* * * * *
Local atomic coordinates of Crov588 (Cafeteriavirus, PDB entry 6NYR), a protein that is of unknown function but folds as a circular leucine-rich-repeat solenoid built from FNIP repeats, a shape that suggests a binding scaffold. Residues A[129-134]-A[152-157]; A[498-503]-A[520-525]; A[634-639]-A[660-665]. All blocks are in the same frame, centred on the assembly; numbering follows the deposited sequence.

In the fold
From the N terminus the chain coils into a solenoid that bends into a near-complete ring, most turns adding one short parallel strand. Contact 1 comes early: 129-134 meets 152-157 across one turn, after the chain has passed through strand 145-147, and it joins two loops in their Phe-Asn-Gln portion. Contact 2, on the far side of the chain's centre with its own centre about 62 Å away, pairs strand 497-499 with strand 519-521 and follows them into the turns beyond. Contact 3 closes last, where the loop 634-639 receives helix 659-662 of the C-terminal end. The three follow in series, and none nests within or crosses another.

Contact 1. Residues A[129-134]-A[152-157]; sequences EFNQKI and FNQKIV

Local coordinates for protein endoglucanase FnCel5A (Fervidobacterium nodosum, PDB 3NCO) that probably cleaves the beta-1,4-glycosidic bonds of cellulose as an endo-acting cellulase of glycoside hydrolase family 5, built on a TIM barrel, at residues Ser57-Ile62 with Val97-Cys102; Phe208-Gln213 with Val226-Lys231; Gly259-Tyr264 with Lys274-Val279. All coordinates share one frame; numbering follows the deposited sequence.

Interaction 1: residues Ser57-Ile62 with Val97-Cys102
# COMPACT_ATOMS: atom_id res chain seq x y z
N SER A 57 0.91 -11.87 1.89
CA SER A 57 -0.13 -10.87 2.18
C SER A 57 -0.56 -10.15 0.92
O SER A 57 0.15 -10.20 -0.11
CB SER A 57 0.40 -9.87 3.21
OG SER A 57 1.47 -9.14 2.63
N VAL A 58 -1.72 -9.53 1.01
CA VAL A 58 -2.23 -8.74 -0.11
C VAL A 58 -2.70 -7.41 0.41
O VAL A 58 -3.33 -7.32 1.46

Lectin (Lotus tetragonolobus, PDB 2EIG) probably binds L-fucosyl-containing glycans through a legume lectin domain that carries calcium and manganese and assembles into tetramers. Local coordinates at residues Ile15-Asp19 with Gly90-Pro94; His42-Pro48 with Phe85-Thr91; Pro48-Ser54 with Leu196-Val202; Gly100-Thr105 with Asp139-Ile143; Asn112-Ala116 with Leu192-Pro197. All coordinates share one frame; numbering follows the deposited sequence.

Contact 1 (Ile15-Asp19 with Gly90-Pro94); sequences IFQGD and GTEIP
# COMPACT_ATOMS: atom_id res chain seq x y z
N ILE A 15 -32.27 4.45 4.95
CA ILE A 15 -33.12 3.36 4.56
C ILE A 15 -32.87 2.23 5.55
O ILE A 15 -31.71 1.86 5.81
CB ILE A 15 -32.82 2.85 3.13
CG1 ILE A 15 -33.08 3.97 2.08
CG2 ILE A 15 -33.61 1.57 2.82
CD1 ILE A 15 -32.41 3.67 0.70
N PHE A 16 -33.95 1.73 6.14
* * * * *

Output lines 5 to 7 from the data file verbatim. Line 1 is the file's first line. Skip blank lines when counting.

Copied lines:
Local coordinates for protein endoglucanase FnCel5A (Fervidobacterium nodosum, PDB 3NCO) that probably cleaves the beta-1,4-glycosidic bonds of cellulose as an endo-acting cellulase of glycoside hydrolase family 5, built on a TIM barrel, at residues Ser57-Ile62 with Val97-Cys102; Phe208-Gln213 with Val226-Lys231; Gly259-Tyr264 with Lys274-Val279. All coordinates share one frame; numbering follows the deposited sequence.

Interaction 1: residues Ser57-Ile62 with Val97-Cys102
# COMPACT_ATOMS: atom_id res chain seq x y z